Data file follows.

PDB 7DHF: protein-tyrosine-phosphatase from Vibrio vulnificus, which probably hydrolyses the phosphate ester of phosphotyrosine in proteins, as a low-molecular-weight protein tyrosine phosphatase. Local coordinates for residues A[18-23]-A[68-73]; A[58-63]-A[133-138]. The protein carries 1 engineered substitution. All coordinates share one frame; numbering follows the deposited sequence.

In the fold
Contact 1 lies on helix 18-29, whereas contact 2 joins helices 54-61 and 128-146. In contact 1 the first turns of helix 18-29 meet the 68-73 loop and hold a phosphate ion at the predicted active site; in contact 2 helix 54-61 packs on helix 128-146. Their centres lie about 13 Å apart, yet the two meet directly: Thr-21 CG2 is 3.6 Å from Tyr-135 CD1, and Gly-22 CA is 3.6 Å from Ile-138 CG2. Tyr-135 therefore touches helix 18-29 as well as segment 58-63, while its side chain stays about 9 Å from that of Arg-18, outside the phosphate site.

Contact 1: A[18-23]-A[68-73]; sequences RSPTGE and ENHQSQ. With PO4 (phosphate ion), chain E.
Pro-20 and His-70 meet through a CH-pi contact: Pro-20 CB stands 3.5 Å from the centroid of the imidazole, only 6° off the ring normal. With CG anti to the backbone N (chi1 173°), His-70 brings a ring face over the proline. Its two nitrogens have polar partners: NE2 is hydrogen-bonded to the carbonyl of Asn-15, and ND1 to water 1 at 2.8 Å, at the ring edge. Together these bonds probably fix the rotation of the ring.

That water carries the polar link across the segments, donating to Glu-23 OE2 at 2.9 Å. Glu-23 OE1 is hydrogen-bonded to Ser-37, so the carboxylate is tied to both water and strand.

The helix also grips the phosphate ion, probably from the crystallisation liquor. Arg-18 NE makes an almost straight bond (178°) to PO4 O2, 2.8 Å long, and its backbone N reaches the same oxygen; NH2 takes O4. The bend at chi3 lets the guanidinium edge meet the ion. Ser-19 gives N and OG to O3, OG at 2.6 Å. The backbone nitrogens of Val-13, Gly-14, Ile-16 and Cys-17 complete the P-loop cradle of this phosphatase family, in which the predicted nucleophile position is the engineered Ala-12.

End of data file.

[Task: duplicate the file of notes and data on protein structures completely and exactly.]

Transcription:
PDB 7DHF: protein-tyrosine-phosphatase from Vibrio vulnificus, which probably hydrolyses the phosphate ester of phosphotyrosine in proteins, as a low-molecular-weight protein tyrosine phosphatase. Local coordinates for residues A[18-23]-A[68-73]; A[58-63]-A[133-138]. The protein carries 1 engineered substitution. All coordinates share one frame; numbering follows the deposited sequence.

In the fold
Contact 1 lies on helix 18-29, whereas contact 2 joins helices 54-61 and 128-146. In contact 1 the first turns of helix 18-29 meet the 68-73 loop and hold a phosphate ion at the predicted active site; in contact 2 helix 54-61 packs on helix 128-146. Their centres lie about 13 Å apart, yet the two meet directly: Thr-21 CG2 is 3.6 Å from Tyr-135 CD1, and Gly-22 CA is 3.6 Å from Ile-138 CG2. Tyr-135 therefore touches helix 18-29 as well as segment 58-63, while its side chain stays about 9 Å from that of Arg-18, outside the phosphate site.

Contact 1: A[18-23]-A[68-73]; sequences RSPTGE and ENHQSQ. With PO4 (phosphate ion), chain E.
Pro-20 and His-70 meet through a CH-pi contact: Pro-20 CB stands 3.5 Å from the centroid of the imidazole, only 6° off the ring normal. With CG anti to the backbone N (chi1 173°), His-70 brings a ring face over the proline. Its two nitrogens have polar partners: NE2 is hydrogen-bonded to the carbonyl of Asn-15, and ND1 to water 1 at 2.8 Å, at the ring edge. Together these bonds probably fix the rotation of the ring.

That water carries the polar link across the segments, donating to Glu-23 OE2 at 2.9 Å. Glu-23 OE1 is hydrogen-bonded to Ser-37, so the carboxylate is tied to both water and strand.

The helix also grips the phosphate ion, probably from the crystallisation liquor. Arg-18 NE makes an almost straight bond (178°) to PO4 O2, 2.8 Å long, and its backbone N reaches the same oxygen; NH2 takes O4. The bend at chi3 lets the guanidinium edge meet the ion. Ser-19 gives N and OG to O3, OG at 2.6 Å. The backbone nitrogens of Val-13, Gly-14, Ile-16 and Cys-17 complete the P-loop cradle of this phosphatase family, in which the predicted nucleophile position is the engineered Ala-12.